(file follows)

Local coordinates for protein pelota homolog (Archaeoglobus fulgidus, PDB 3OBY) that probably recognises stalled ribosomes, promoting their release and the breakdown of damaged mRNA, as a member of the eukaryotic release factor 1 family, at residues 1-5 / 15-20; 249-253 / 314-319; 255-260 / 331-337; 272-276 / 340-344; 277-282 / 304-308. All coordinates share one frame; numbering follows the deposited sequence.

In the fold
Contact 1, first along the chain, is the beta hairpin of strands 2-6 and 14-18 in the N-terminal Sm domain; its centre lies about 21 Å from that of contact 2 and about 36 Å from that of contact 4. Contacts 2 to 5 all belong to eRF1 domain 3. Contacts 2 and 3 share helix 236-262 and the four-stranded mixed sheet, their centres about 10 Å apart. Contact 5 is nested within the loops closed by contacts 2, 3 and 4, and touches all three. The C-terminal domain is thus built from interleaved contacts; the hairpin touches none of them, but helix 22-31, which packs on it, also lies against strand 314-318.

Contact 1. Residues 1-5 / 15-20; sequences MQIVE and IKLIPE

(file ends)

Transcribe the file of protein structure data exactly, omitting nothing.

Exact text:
Local coordinates for protein pelota homolog (Archaeoglobus fulgidus, PDB 3OBY) that probably recognises stalled ribosomes, promoting their release and the breakdown of damaged mRNA, as a member of the eukaryotic release factor 1 family, at residues 1-5 / 15-20; 249-253 / 314-319; 255-260 / 331-337; 272-276 / 340-344; 277-282 / 304-308. All coordinates share one frame; numbering follows the deposited sequence.

In the fold
Contact 1, first along the chain, is the beta hairpin of strands 2-6 and 14-18 in the N-terminal Sm domain; its centre lies about 21 Å from that of contact 2 and about 36 Å from that of contact 4. Contacts 2 to 5 all belong to eRF1 domain 3. Contacts 2 and 3 share helix 236-262 and the four-stranded mixed sheet, their centres about 10 Å apart. Contact 5 is nested within the loops closed by contacts 2, 3 and 4, and touches all three. The C-terminal domain is thus built from interleaved contacts; the hairpin touches none of them, but helix 22-31, which packs on it, also lies against strand 314-318.

Contact 1. Residues 1-5 / 15-20; sequences MQIVE and IKLIPE